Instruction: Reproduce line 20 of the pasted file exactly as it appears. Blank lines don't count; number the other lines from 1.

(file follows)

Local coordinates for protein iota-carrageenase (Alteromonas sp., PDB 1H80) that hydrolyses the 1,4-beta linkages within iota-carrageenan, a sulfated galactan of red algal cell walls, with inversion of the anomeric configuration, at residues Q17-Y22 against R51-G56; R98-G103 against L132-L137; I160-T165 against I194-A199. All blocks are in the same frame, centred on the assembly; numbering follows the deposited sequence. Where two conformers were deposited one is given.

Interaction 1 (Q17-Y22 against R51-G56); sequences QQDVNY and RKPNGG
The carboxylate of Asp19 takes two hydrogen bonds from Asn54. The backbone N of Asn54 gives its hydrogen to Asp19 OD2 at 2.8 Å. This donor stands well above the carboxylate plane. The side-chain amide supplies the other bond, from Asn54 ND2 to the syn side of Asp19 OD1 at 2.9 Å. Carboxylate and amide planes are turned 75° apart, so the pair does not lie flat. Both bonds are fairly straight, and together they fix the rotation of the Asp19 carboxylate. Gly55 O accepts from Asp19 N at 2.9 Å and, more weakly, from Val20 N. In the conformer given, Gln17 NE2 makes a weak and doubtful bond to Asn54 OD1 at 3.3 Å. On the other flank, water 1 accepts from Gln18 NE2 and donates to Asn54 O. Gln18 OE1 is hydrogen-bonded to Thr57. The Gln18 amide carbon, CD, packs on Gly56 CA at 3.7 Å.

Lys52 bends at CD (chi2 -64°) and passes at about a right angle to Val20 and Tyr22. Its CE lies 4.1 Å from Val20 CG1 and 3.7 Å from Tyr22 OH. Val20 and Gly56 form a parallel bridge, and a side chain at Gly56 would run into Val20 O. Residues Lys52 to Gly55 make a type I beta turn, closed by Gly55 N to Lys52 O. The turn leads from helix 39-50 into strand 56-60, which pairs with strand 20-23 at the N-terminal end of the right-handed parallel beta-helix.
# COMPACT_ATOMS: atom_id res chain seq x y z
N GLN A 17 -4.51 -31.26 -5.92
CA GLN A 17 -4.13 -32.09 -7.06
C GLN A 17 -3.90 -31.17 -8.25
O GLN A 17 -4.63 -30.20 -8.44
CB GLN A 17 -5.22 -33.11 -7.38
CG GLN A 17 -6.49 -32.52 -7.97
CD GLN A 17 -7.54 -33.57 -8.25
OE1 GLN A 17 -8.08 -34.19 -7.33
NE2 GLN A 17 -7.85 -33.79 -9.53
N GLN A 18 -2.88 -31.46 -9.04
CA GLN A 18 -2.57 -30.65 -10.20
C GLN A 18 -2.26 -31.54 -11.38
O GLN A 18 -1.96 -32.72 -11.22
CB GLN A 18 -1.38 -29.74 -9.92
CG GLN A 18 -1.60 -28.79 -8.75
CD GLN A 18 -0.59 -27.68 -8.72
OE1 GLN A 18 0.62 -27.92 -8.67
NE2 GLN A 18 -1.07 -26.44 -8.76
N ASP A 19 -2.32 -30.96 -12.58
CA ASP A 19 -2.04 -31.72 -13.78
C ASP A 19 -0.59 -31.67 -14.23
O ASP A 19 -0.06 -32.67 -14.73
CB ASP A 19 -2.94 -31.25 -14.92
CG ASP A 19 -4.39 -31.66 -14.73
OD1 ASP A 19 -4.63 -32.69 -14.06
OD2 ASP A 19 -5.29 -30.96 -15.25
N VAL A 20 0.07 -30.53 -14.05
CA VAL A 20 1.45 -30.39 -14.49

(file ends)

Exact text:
CG GLN A 18 -1.60 -28.79 -8.75